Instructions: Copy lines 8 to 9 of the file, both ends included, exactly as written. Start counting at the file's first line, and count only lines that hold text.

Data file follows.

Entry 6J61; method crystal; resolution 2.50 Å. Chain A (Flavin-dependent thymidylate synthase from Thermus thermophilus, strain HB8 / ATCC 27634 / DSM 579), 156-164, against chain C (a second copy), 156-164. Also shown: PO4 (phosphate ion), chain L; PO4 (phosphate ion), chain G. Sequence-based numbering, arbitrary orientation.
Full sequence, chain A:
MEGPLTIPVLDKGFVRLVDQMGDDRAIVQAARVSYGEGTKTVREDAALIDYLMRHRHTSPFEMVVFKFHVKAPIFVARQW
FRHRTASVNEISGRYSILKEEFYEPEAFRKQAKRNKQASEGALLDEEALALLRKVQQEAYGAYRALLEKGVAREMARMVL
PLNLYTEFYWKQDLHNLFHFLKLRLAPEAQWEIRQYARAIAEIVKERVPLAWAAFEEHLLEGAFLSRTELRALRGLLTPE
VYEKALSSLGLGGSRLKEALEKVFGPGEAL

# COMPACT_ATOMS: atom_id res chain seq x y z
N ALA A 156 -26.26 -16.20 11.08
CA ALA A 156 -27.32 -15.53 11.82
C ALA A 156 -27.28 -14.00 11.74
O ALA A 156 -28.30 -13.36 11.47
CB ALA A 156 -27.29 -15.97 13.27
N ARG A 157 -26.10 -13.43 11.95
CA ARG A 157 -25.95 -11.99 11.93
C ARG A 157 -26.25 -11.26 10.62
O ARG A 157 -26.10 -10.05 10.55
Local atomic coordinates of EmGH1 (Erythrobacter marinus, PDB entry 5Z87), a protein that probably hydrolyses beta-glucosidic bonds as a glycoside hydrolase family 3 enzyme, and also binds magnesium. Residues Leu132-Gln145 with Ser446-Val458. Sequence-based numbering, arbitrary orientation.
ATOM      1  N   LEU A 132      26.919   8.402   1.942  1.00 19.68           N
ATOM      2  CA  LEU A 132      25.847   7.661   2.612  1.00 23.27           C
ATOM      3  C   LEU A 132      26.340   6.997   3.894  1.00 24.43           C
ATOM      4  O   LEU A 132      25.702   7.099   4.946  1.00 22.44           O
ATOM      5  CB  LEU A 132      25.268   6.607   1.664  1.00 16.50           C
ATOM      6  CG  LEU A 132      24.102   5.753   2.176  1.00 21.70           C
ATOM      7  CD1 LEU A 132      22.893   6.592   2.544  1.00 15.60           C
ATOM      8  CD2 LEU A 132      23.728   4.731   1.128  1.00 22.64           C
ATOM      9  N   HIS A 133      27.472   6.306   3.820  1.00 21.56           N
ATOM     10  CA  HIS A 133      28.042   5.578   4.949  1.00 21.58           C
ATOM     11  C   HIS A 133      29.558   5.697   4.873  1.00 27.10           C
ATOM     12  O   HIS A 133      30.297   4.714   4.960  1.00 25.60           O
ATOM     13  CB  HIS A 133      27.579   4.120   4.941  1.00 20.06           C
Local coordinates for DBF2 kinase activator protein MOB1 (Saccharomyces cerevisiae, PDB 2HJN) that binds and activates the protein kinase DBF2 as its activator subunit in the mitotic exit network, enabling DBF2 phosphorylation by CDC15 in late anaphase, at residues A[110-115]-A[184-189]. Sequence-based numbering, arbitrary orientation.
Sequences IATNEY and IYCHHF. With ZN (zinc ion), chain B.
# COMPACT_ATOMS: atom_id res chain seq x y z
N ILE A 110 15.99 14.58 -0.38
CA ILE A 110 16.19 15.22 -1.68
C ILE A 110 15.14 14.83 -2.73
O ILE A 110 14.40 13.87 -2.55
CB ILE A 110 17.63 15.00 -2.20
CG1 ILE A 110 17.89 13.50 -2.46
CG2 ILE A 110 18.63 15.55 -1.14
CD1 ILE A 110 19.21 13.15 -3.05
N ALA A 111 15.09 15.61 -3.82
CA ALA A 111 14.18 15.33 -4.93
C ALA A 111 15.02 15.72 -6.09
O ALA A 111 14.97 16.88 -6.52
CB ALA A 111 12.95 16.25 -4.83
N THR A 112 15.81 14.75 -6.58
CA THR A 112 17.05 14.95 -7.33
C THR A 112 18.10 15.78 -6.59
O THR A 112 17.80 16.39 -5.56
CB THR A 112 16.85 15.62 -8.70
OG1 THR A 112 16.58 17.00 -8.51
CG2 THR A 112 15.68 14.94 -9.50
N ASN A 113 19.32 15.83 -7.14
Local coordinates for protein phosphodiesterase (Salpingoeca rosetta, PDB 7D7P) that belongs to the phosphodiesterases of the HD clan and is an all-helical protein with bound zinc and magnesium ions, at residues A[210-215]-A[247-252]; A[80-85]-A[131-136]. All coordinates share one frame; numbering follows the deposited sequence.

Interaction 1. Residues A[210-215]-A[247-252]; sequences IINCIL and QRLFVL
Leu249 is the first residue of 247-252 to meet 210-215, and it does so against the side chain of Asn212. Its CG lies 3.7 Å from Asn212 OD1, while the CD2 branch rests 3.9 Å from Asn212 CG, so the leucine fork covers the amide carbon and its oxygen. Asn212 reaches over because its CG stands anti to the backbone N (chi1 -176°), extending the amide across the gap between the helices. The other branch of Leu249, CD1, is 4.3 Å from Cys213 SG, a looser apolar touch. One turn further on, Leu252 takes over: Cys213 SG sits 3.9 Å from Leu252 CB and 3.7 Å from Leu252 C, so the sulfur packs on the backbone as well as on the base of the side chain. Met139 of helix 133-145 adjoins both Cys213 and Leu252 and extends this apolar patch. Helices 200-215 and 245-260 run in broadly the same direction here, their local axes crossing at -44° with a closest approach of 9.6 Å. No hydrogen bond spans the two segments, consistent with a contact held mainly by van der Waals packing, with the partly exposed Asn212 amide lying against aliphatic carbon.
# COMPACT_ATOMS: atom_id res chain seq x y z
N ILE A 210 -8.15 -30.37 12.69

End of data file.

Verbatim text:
N ALA A 156 -26.26 -16.20 11.08
CA ALA A 156 -27.32 -15.53 11.82